Reggie Bush Heisman Trophy is a matter of justice for him and USC

It’s been over 13 years since Reggie Bush returned his Heisman Trophy to the Heisman Trust on September 14, 2010. The move stemmed from pressure placed on him by dubious findings in an NCAA report. As recently as 2021, the Heisman Trust upheld its decision in the face of overwhelming public and legal opinion. However, on Wednesday, justice was finally served for Bush and USC, reversing one of the draconian sanctions levied against Bush from a botched and materially erroneous investigation constructed by the NCAA.

The Heisman Trust finally reversed its stance on Reggie Bush’s eligibility to receive its prestigious award. A statement was made by the president of the Heisman Trust, Michael Comerford.

“We are thrilled to welcome Reggie Bush back to the Heisman family in recognition of his collegiate accomplishments,” Comerford said. “We considered the enormous changes in college athletics over the last several years in deciding that now is the right time to reinstate the Trophy for Reggie. We are so happy to welcome him back.”

It’s better late than never, and far from the apology that should have been made, but it serves its purpose.

“I am grateful to once again be recognized as the recipient of the Heisman Trophy,” Bush victoriously announced. “This reinstatement is not only a personal victory, but also a validation of the tireless efforts of my supporters and advocates who have stood by me throughout this arduous journey.”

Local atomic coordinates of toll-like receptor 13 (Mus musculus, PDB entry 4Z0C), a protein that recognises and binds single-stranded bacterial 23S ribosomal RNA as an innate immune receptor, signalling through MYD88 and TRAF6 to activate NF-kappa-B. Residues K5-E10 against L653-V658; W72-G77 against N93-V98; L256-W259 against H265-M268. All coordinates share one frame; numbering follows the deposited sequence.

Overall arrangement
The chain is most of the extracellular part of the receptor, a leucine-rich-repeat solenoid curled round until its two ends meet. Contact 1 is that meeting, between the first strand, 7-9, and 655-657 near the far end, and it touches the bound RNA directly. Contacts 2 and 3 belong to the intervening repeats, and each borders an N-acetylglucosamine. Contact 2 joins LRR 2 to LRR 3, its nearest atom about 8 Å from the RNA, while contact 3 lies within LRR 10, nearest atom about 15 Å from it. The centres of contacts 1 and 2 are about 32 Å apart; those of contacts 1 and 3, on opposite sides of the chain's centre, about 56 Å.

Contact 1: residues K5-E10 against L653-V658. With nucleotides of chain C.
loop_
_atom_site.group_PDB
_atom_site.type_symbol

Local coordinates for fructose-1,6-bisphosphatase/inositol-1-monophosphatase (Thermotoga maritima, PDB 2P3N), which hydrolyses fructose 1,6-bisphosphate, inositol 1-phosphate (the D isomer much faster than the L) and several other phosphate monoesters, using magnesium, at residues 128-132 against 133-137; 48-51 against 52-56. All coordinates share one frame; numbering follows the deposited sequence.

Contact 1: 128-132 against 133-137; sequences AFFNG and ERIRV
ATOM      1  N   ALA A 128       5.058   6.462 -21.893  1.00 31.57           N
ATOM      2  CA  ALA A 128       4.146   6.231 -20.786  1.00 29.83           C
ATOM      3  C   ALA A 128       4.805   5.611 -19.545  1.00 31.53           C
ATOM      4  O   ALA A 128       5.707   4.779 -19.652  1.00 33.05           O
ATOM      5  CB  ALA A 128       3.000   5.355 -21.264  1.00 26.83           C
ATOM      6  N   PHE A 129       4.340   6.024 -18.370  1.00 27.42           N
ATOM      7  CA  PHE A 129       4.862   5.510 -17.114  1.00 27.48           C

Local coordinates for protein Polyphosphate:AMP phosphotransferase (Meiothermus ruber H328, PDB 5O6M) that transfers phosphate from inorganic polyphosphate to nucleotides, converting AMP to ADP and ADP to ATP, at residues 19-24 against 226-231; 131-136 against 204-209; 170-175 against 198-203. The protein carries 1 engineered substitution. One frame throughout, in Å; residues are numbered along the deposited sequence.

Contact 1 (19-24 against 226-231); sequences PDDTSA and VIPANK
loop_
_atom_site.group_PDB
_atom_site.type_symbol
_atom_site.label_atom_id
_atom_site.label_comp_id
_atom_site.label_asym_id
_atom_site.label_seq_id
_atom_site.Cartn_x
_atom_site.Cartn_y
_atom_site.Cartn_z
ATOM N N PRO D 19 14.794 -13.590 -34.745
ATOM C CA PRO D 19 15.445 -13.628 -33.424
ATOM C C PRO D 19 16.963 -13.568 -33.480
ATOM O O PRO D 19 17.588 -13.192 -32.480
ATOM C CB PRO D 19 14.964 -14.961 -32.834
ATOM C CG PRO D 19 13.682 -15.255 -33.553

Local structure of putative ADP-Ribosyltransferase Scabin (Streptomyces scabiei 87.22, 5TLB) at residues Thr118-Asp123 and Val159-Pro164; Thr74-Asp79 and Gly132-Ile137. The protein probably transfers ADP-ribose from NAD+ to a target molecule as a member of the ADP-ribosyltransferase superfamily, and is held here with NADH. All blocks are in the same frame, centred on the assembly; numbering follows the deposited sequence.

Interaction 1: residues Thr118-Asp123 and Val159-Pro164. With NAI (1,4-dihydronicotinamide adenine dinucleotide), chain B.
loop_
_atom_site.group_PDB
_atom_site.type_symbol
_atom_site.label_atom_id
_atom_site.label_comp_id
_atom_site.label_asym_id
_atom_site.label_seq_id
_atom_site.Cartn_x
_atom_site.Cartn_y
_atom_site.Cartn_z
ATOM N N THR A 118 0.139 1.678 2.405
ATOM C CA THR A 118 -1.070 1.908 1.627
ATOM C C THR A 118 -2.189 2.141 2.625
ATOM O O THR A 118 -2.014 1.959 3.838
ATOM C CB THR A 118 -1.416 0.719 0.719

Bush also made sure to reiterate his long stance that allegations made by the NCAA were unsubstantiated and erroneous. “I want to make it abundantly clear that I have always acted with integrity and in accordance with the rules and regulations set forth by the NCAA,” clarified Bush. “The allegations brought against me were unfounded and unsupported by evidence, and I am grateful that the truth is finally prevailing.”

Back in July of 2021, the rules of amateurism in college football were being rapidly rewritten due to a scathing opinion written by members of the United States Supreme Court in NCAA v Alston. The NCAA was not happy, but the larger climate in and around college sports had changed.

“Although college athletes can now receive benefits from their names, images and likenesses through activities like endorsements and appearances, NCAA rules still do not permit pay-for-play type arrangements,” an NCAA spokesperson said. “The NCAA infractions process exists to promote fairness in college sports. The rules that govern fair play are voted on, agreed to and expected to be upheld by all NCAA member schools.”

It was 4,970 days since Bush returned his award back to the Heisman Trust, but justice has finally been served and the award is back where it belongs.

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Story originally appeared on Trojans Wire